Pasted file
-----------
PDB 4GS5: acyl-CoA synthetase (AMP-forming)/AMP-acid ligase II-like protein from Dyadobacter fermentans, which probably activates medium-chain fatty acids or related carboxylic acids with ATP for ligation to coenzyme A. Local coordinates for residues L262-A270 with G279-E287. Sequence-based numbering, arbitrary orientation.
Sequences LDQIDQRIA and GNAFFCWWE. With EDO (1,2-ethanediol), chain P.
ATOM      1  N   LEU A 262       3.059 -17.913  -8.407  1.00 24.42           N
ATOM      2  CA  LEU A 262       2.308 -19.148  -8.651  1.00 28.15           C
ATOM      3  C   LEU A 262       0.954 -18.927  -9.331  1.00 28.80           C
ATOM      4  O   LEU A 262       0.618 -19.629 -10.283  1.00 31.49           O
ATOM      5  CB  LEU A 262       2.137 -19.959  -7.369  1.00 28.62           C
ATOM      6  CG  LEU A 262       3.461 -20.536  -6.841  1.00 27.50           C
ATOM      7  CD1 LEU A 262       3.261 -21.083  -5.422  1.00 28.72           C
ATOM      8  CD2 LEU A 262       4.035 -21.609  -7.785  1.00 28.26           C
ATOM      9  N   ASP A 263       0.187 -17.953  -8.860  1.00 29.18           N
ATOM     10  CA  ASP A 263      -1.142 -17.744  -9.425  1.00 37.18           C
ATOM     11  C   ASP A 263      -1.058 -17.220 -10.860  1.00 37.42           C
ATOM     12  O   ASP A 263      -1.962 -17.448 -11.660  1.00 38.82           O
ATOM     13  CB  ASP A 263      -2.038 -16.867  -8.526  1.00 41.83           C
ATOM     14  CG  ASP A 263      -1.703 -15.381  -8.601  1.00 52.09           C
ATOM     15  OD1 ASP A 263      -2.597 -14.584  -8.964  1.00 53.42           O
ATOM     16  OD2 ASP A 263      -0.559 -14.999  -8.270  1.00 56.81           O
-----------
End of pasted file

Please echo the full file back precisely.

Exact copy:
PDB 4GS5: acyl-CoA synthetase (AMP-forming)/AMP-acid ligase II-like protein from Dyadobacter fermentans, which probably activates medium-chain fatty acids or related carboxylic acids with ATP for ligation to coenzyme A. Local coordinates for residues L262-A270 with G279-E287. Sequence-based numbering, arbitrary orientation.
Sequences LDQIDQRIA and GNAFFCWWE. With EDO (1,2-ethanediol), chain P.
ATOM      1  N   LEU A 262       3.059 -17.913  -8.407  1.00 24.42           N
ATOM      2  CA  LEU A 262       2.308 -19.148  -8.651  1.00 28.15           C
ATOM      3  C   LEU A 262       0.954 -18.927  -9.331  1.00 28.80           C
ATOM      4  O   LEU A 262       0.618 -19.629 -10.283  1.00 31.49           O
ATOM      5  CB  LEU A 262       2.137 -19.959  -7.369  1.00 28.62           C
ATOM      6  CG  LEU A 262       3.461 -20.536  -6.841  1.00 27.50           C
ATOM      7  CD1 LEU A 262       3.261 -21.083  -5.422  1.00 28.72           C
ATOM      8  CD2 LEU A 262       4.035 -21.609  -7.785  1.00 28.26           C
ATOM      9  N   ASP A 263       0.187 -17.953  -8.860  1.00 29.18           N
ATOM     10  CA  ASP A 263      -1.142 -17.744  -9.425  1.00 37.18           C
ATOM     11  C   ASP A 263      -1.058 -17.220 -10.860  1.00 37.42           C
ATOM     12  O   ASP A 263      -1.962 -17.448 -11.660  1.00 38.82           O
ATOM     13  CB  ASP A 263      -2.038 -16.867  -8.526  1.00 41.83           C
ATOM     14  CG  ASP A 263      -1.703 -15.381  -8.601  1.00 52.09           C
ATOM     15  OD1 ASP A 263      -2.597 -14.584  -8.964  1.00 53.42           O
ATOM     16  OD2 ASP A 263      -0.559 -14.999  -8.270  1.00 56.81           O